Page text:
Cheryl Cole’s great gran has died aged 90 but Cheryl bravely carries on her Foundation’s work
It’s been revealed today that former X Factor judge Cheryl Cole’s great granny, Nora Tweedy, has sadly passed away aged 90, and though she’s said to be “devastated” by Nora’s death, Cheryl has been carrying on with scheduled appointments that relate to the work she does for her own foundation charity.
Of Nora’s death, her son John, who is of course Cheryl’s uncle, said, “She loved to sing and dance and used to perform in pubs in Wallsend.
“In many ways, she was an older version of Cheryl. I think music must run in the family.”
Aww bless her.
However, as mentioned, Cheryl has continued with her foundation schedule and yesterday, she spoke with the Daily Mirror about how she hopes to reach out to young people from disadvantaged backgrounds through her foundation…
She also spoke about how being bullied at school impacted her life, saying, “Growing up in an underprivileged environment can sometimes mean you’re surrounded by the wrong people and you make the wrong decisions.
“Being educated about the different paths you can take in life is vital – especially during your school years.
“A lot of young people don’t have focus and they don’t know what they are going to do with their lives.
“If I hadn’t had a dream, I could have gone off the rails and I could have had a very, very different life.
“I had a horrible time as a teenager and wasn’t very confident. Between the ages of 16 and 18, I was also in a horrible relationship.
“If I hadn’t had a love for music, I could have gone down a different path and become lost…
“I get a lot of letters from fans saying that I’ve inspired them to go for their dreams because of my background.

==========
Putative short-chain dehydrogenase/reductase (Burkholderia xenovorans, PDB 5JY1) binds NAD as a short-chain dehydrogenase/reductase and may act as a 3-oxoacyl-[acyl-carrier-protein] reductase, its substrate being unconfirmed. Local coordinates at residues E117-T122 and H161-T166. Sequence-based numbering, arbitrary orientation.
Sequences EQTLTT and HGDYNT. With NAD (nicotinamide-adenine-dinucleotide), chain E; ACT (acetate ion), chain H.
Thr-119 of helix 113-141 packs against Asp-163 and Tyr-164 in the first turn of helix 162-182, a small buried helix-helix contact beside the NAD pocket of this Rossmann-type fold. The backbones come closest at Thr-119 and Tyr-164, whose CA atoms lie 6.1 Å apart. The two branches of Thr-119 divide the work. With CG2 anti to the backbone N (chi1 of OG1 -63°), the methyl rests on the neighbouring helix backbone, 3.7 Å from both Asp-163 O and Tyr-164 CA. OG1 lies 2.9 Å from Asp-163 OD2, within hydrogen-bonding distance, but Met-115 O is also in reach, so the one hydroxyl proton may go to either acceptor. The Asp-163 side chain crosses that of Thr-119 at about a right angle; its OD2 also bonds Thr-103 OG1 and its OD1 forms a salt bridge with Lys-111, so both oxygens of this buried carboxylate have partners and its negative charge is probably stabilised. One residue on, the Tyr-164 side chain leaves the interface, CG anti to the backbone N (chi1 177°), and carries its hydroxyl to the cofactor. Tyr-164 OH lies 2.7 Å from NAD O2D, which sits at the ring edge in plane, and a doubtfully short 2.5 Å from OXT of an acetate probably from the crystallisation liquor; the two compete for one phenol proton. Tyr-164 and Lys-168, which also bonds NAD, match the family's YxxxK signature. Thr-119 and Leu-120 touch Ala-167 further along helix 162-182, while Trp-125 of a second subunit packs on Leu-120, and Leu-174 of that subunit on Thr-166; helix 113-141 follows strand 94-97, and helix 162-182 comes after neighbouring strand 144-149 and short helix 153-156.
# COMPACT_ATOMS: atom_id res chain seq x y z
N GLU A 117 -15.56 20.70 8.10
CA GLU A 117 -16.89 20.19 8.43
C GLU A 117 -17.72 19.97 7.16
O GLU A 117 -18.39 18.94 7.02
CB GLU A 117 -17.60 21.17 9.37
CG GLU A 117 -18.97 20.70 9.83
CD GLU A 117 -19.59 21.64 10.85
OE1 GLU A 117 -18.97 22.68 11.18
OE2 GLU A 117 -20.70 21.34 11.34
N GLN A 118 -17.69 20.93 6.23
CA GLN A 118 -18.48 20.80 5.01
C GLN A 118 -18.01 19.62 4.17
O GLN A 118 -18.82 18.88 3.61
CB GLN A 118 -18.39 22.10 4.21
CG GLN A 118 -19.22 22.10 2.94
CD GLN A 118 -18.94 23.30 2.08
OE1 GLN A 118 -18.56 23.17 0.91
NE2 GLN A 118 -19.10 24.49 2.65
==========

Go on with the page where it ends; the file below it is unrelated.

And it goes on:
“Before I set up The Cheryl Cole Foundation, it had been niggling at me for quite a while to find a way to give back.
“I had an overwhelming sense of wanting to do something, so I set up the foundation.
“I decided that the foundation should help the work of The Prince’s Trust because it of its incredible work with young people.”
During a recent trip home to the North East, Cheryl met some youngsters who’ve turned their lives around thanks to the singer’s foundation and the Prince’s Trust.
Nicola Wilson, a 15-year-old, from Crook, Co Durham, said, “I was really unhappy at school.
“I acted up a lot in class and got in trouble. But the xl programme really boosted my confidence. Now my grades are better and I have a Saturday job at a hair salon.
“Cheryl really listened to my story – she felt like a big sister.”
And Jade Savvery, who was bullied at school because of her weight, said, “I was in a really lonely place when I was being bullied.
“I was surprised when Cheryl told me she was a victim of bullying too. If she can go through it and still make it as a star, then anyone can.
“She’s an inspiration.”